Ana Feeds Our World, Part 27

Ana Feeds Our World, Part 27

Algae provide a sustainable protein source for animal feed, but is it good enough protein? Comprehensive medical and nutritional studies have demonstrated that many different types of algae produce high quality proteins that are comparable to alternative protein sources. All proteins are not created equal. Proteins…

Ana Feeds Our World, Part 26

Ana Feeds Our World, Part 26

Algae biomass provides excellent nutritional value for biofeed. Lipids are long carbon chain molecules. Lipids store energy for the plant and serve as the structural components of cells. Proteins are large organic compounds made of amino acids arranged in a linear chain connected by peptide bonds. The plant’s genetic code…

Ana Feeds Our World, Part 25

Ana Feeds Our World, Part 25

In spite of the numerous advantages associated with organic food production, less than 1% of the world’s croplands are farmed organically. About 4% of the European Union’s farms, where farmers receive subsidies to use organic methods, practice organic farming. The US has only 0.8% of cropland…

Ana Feeds Our World, Part 24

Ana Feeds Our World, Part 24

Ana’s quest to resolve world hunger cannot ignore the billons of committed carnivores that eat millions of tons of meat and dairy products. Increased consumption of animal proteins creates a towering demand for animal feed to grow animal protein for people.In 30 years, algae meat substitutes will…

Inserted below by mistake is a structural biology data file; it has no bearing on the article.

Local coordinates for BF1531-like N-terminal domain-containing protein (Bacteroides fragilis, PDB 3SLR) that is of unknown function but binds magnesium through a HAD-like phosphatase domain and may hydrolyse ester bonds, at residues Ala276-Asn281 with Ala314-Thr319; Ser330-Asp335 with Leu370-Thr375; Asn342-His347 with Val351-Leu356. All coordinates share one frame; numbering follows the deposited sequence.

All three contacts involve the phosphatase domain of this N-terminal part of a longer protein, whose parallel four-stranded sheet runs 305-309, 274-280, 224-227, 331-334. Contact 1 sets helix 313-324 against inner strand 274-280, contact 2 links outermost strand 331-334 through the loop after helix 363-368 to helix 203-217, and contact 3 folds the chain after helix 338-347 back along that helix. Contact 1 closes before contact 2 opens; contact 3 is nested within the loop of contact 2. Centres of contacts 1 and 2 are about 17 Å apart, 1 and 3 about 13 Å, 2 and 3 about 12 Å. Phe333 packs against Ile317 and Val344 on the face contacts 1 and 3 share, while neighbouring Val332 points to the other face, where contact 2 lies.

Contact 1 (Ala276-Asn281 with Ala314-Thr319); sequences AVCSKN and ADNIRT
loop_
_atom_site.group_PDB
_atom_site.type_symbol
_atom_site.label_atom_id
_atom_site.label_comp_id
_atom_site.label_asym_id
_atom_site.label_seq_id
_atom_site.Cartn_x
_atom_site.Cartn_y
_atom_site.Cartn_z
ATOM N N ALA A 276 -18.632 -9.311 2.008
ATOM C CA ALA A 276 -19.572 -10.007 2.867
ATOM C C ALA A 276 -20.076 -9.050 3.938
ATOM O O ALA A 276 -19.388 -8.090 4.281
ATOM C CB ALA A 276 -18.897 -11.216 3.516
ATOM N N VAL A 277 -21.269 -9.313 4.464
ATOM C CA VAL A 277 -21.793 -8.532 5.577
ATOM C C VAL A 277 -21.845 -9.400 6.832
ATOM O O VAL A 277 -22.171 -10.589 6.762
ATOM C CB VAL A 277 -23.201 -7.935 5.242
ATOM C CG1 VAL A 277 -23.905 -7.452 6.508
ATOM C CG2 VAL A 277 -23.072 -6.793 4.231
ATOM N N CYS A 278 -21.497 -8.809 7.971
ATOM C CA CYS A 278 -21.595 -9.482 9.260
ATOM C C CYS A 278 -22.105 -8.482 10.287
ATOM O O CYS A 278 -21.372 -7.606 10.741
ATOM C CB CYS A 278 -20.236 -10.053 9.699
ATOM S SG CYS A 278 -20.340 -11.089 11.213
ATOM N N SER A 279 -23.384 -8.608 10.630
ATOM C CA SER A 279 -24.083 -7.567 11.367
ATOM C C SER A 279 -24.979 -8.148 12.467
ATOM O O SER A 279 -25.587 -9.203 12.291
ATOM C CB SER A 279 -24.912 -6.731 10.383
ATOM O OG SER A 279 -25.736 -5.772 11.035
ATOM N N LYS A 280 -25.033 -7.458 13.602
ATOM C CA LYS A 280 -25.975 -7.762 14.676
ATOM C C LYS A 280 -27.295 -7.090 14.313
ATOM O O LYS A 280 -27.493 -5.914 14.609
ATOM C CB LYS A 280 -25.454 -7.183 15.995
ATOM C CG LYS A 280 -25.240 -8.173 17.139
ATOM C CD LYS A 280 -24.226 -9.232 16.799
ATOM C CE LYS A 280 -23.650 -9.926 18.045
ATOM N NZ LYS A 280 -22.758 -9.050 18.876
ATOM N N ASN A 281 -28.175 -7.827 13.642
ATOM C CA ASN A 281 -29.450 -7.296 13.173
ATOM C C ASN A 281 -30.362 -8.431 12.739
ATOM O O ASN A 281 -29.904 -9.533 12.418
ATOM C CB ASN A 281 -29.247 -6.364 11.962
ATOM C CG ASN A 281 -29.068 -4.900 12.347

Ana Feeds Our World, Part 23

Ana Feeds Our World, Part 23

Smartcultures address food production challenges with sustainable solutions. The core concept comes from Aristotle, who suggested using nature’s way: “If one way be better than another, that you may be sure is nature’s way.” —Aristotle Smartcultures mimic nature by employing nature’s original…

Ana Feeds Our World, Part 22

Ana Feeds Our World, Part 22

The post–World War II, Green Agricultural Revolution increased crop yields, but half our global population currently suffers from caloric and micronutrient deficiencies. Many people consume thousands of empty calories, yet remain malnourished and obese because their diet is deficient in essential vitamins…

Ana Feeds Our World, Part 21

Ana Feeds Our World, Part 21

In spite of the numerous advantages associated with organic food production, less than 1% of the world’s croplands are farmed organically. About 4% of European Union’s farms, where farmers receive subsidies to use organic methods, practice organic farming. The US has only 0.8% of cropland and…

Ana Feeds Our World, Part 20

Leonardo was right. Our modern society spends 100 times more on space. NASA has a $18.3 billion budget, but the USDA invests practically nothing on soil research. Ancient, as well as current indigenous civilizations worshipped the soil as the foundry of life. Proof of soil veneration comes from the Latin…